By this time, we all know that .NET Framework 4.8 is the last version of the full Framework branch. This also means that Microsoft will not release new features, efficiencies, or improvements for .NET Framework.
All of this shouldn’t come as a surprise as Microsoft is investing more (if not all) of its resources in .NET Core. This is because .NET Core is the future of development due to the vast feature set and flexibility it provides over .NET Framework.
NCache provides servers for both .NET Framework (4.8) and .NET Core while encouraging its users to use the latter. If you are using any of the server-side features of NCache on a .NET Framework server, then this blog is for you. Otherwise, the migration is seamless, as you just have to install an NCache .NET Core server and start using it.
Why Migrate from a .NET Framework Server to a .NET Core Server?
Microsoft considers .NET Core to be the future of its developmental process. That is also why Microsoft is pouring so many resources into it and plans on introducing more features for .NET Core in the future. On the other hand, .NET Framework is slowly becoming outdated and at one point will become completely obsolete. So why wait?
Besides, .NET Core brings so much to the table that .NET Framework doesn’t. The following list of features benefit .NET Core over .NET Framework:
- Cross-platform support: .NET Core code can run on Windows, Linux, and macOS. This means that your NCache .NET Core servers are platform (OS) independent. Also, .NET Core’s command line interpreter (CLI) can be used on all supported platforms.
- Multiple .NET versions side-by-side: Multiple services can be run on the same server (host) with different versions of .NET Core.
- Performance: According to recent metrics, .NET Core has shown better performance in comparison to .NET Framework.
How to Deploy Your.NET Framework Code on a .NET Core Server
The best way for you to deploy your existing .NET Framework code on a .NET Core server is to convert it into .NET Standard 2.0 code. This is also why NCache now encourages its users to develop their applications in .NET Standard 2.0 instead of .NET Framework, especially if they are making a new application.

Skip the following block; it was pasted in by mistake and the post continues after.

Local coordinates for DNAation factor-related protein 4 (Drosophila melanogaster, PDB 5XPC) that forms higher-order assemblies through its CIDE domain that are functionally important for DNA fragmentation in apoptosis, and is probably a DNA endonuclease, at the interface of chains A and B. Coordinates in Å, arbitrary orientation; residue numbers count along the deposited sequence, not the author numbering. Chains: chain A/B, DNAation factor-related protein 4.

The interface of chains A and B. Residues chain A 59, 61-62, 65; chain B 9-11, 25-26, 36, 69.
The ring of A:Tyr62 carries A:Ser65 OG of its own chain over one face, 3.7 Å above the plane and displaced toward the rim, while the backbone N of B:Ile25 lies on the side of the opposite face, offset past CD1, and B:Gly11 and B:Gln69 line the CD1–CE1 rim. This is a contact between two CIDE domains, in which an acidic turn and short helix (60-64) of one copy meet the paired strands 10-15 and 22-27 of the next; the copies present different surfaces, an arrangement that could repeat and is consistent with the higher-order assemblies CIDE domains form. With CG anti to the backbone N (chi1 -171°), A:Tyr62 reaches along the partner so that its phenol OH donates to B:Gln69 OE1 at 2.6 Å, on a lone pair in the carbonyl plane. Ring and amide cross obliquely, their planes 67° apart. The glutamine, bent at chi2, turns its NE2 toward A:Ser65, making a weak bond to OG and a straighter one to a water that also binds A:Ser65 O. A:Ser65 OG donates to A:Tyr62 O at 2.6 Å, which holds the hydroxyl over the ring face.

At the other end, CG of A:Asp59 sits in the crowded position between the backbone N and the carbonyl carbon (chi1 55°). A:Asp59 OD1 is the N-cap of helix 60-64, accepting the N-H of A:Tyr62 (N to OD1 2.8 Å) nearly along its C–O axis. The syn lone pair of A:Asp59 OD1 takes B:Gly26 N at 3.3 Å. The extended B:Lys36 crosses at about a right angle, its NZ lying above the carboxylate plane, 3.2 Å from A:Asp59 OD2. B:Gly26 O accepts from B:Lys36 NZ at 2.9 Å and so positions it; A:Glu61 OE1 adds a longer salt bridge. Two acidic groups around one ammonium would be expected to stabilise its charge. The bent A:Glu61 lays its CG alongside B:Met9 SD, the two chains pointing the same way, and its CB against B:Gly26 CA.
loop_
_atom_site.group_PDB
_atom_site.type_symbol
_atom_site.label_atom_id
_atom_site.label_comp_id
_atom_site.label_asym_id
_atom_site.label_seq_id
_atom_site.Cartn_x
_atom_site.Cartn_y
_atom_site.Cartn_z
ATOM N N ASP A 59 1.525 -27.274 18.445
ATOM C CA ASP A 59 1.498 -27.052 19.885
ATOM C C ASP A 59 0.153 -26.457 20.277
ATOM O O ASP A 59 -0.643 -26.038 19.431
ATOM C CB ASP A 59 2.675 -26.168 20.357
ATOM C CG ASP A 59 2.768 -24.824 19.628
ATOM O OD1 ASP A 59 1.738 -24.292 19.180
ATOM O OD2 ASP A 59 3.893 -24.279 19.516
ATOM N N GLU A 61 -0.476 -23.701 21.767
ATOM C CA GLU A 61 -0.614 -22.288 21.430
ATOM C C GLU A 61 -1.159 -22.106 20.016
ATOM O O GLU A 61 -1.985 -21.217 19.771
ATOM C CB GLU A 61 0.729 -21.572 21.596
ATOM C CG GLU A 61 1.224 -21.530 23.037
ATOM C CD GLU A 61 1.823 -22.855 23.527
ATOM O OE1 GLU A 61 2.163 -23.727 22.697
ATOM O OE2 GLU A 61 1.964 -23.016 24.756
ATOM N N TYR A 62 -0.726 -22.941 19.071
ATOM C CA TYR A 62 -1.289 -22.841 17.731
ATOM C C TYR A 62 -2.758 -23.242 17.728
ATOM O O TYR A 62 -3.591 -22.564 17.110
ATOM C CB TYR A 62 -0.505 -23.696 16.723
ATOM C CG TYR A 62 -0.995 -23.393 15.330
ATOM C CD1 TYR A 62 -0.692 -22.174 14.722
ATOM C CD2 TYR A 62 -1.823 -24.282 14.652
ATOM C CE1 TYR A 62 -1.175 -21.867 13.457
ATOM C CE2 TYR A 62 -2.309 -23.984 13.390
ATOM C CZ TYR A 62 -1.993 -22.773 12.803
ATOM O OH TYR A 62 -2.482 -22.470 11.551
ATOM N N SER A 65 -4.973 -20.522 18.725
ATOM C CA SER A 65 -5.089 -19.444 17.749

You can adopt one of the following approaches to convert your .NET Framework code into .NET Standard 2.0 code:
- Start from scratch.
- If your project is using the new .csproj format then change the value of the
- If your project is using the old .csproj format then update it following the new format.
Since the first and the second approaches are pretty straightforward, I will explain the third approach in detail. So, backup your code and let’s get started!
Also, you need to keep in mind that this conversion will not work if your .NET Framework provider refers to a DLL(s) that depends explicitly on .NET Framework. Meaning that DLL(s) doesn’t exist in .NET Standard 2.0. If this is the case then you’ll have to find another workaround for this.
Step 1: Unloading the Project
The first step is to unload your project from Visual Studio by right-clicking on it from the Solution Explorer and selecting Unload Project.
Step 2: Replacing the Content of the Project File
Open the .csproj file in a code editor of your choice and replace its content with the following:
<?xml version="1.0" encoding="utf-8"?>
Step 3: Adding Dependencies
In this step, you’ll be adding your dependencies. To add dependencies, you will need to add a
ItemGroup tag right under the
PropertyGroup tag. The dependencies will be enclosed within this
ItemGroup tag as shown below:
To add references to your NuGet packages, you’ll need to add another
ItemGroup tag under the previous one. References to the NuGet packages will be enclosed within this tag as shown below:
<PackageReference Include="Alachisoft.NCache.SDK" Version="5.2.0" />
Step 4: Reloading Your Project
After finalizing your changes, reload your project in Visual Studio by right-clicking on it in the Solution Explorer and selecting Reload Project.
Step 5: Removing duplication from AssemblyInfo.cs
Your project won’t run properly unless you remove duplication from the AssemblyInfo.cs file. This file is located under Properties as shown below:
Open this file and delete the duplicate content. It should look something like this:
[assembly: AssemblyCopyright("Copyright © 2021")]
Step 6: Building and Deploying Your Provider
Once you have completed the steps mentioned above, build your project and re-deploy your compiled provider on an NCache .NET Core Server.
Benefits of This Migration
Although the process might prove hectic to some, it has its benefits. By switching to an NCache .NET Core server, you’ll be able to reap all the benefits that come along with using .NET Core. These include but are not limited to:
- Guaranteed future support and updates by Microsoft.
- The luxury to shift the server environment from Windows to Linux without any hiccups.
- Latest technologies and features.
- And many more.
NCache is an extremely fast, efficient, and scalable in-memory distributed cache for .NET Framework/.NET Core, Java, and Node.js. This blog in no way insinuates that NCache will stop providing support for its .NET Framework servers, at least not anytime soon. Instead, NCache just encourages you to switch to .NET Core servers so that you can keep yourselves up to date with the latest technology, updates, and features provided by Microsoft.